Erethizontidae – New World porcupines

The prickliest of all rodents

These unique creatures are renowned for their impressive climbing abilities, with both North American and South American porcupines spending the majority of their time in trees. Despite their solitary nature, porcupines may congregate during the winter months, forming loose gatherings to share warmth and seek out potential mates in a display of seasonal social behavior.

The collective noun “prickle” aptly describes a group of porcupines, highlighting the distinctive appearance and behavior of these spiny rodents. Their formidable array of quills serves as a potent defense mechanism against predators, with each quill tipped with microscopic barbs that can easily penetrate flesh and cause discomfort to would-be attackers. This passive form of defense sends a clear message to potential predators that porcupines are not to be trifled with.

While New World porcupines primarily feed on plant matter, including bark, leaves, fruits, and roots, their diet may occasionally include small amounts of insects, eggs, or carrion. Despite their herbivorous tendencies, porcupines are opportunistic feeders, capable of exploiting a variety of food resources depending on availability and season.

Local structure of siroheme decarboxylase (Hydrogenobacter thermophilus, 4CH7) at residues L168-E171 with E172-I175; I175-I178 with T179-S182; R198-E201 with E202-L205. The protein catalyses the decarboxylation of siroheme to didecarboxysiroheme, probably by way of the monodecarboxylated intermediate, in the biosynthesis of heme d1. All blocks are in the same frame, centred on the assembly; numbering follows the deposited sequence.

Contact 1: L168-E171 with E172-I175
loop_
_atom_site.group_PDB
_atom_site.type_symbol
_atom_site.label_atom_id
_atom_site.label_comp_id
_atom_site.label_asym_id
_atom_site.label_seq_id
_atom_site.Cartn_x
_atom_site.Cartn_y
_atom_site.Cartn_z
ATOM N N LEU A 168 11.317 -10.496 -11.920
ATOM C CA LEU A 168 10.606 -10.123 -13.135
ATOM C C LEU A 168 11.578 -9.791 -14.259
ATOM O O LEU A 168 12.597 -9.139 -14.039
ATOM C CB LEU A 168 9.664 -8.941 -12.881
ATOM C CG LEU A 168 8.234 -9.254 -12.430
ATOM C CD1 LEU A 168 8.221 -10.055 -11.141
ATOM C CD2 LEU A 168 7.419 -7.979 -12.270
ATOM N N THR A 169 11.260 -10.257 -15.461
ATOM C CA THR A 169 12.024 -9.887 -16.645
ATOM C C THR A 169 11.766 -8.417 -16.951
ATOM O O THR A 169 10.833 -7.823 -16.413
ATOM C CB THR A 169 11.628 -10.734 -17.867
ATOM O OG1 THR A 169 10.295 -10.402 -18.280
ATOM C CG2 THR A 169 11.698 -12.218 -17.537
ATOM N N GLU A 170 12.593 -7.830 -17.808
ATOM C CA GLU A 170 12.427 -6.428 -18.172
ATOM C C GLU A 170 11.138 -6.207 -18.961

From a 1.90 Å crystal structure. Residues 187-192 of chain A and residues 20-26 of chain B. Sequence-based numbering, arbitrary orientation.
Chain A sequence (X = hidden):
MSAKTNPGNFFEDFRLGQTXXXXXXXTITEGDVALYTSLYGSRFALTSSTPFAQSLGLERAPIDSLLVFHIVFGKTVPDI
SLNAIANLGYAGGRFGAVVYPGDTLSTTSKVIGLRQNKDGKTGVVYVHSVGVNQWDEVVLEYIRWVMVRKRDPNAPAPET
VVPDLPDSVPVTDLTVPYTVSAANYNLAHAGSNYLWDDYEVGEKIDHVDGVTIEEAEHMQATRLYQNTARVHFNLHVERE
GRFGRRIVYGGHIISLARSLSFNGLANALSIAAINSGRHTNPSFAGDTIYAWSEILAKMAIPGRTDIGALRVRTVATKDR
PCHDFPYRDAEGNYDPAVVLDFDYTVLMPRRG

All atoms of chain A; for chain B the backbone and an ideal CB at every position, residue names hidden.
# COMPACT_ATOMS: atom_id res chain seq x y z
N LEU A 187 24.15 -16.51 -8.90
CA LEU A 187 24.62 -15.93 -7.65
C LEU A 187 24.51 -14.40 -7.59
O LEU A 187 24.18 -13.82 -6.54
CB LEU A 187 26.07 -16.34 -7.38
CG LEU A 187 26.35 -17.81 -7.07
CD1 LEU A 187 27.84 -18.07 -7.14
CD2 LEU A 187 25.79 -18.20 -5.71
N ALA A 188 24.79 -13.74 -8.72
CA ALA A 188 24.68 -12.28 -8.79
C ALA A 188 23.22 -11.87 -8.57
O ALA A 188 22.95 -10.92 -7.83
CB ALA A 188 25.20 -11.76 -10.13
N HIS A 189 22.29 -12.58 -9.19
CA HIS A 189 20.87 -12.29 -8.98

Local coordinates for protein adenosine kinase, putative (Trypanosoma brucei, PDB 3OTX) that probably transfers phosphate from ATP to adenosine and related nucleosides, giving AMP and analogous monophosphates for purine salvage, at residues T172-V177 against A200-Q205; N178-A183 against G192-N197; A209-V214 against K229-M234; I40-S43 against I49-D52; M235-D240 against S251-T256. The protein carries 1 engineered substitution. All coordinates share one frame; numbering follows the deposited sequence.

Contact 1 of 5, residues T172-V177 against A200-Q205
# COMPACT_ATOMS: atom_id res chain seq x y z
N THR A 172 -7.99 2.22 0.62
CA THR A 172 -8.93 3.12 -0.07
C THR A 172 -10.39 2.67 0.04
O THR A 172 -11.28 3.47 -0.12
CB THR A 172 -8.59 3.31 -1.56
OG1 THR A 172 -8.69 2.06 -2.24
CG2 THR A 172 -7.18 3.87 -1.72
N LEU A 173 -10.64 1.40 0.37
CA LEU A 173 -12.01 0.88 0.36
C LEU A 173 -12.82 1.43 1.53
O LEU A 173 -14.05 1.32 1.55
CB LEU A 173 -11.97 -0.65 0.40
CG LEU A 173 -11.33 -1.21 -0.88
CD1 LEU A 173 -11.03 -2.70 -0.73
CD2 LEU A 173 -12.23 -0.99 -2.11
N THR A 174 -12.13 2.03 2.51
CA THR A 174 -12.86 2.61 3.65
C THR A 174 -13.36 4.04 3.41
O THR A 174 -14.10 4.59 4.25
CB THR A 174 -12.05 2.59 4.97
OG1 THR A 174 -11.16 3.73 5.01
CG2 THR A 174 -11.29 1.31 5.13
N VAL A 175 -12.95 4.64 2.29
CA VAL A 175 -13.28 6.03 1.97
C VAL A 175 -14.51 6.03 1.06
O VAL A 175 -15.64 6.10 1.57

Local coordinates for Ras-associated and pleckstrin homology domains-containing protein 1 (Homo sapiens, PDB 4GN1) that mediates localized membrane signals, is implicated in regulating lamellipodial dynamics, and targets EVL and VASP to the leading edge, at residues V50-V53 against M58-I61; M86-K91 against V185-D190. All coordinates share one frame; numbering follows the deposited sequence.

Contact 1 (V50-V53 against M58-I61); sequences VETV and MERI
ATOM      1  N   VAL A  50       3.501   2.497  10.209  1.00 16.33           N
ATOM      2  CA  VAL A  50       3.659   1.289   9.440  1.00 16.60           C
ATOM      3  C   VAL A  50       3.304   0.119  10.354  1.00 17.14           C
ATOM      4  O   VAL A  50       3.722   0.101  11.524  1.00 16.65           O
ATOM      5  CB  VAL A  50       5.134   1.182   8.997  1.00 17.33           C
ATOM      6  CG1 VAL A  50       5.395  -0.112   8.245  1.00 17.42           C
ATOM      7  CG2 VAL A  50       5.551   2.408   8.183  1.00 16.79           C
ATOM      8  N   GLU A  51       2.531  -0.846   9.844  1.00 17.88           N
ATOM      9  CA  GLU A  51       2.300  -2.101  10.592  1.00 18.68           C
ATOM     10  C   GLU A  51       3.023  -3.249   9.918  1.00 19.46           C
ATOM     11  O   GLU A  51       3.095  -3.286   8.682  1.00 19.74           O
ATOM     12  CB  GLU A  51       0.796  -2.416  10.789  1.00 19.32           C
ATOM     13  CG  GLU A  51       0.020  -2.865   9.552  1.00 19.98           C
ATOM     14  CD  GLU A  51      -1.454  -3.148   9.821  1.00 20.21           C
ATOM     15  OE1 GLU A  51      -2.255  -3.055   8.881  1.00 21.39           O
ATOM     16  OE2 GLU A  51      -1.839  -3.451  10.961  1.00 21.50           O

The soft hair covering a porcupine’s head and forelimbs provides contrast to the sharp quills that adorn its body, serving as a tactile warning to potential predators. These quills, which are modified hairs made of keratin, are loosely attached to the porcupine’s skin and can be easily dislodged and embedded into the flesh of predators upon contact. This defense mechanism is highly effective in deterring attacks and ensuring the porcupine’s survival in its often hostile environment.

In addition to their ecological significance, Erethizontidae play important roles in ecosystem dynamics and community structure. As herbivores, they contribute to seed dispersal and forest regeneration through their foraging activities while also serving as prey for a variety of predators, including carnivorous mammals and birds of prey.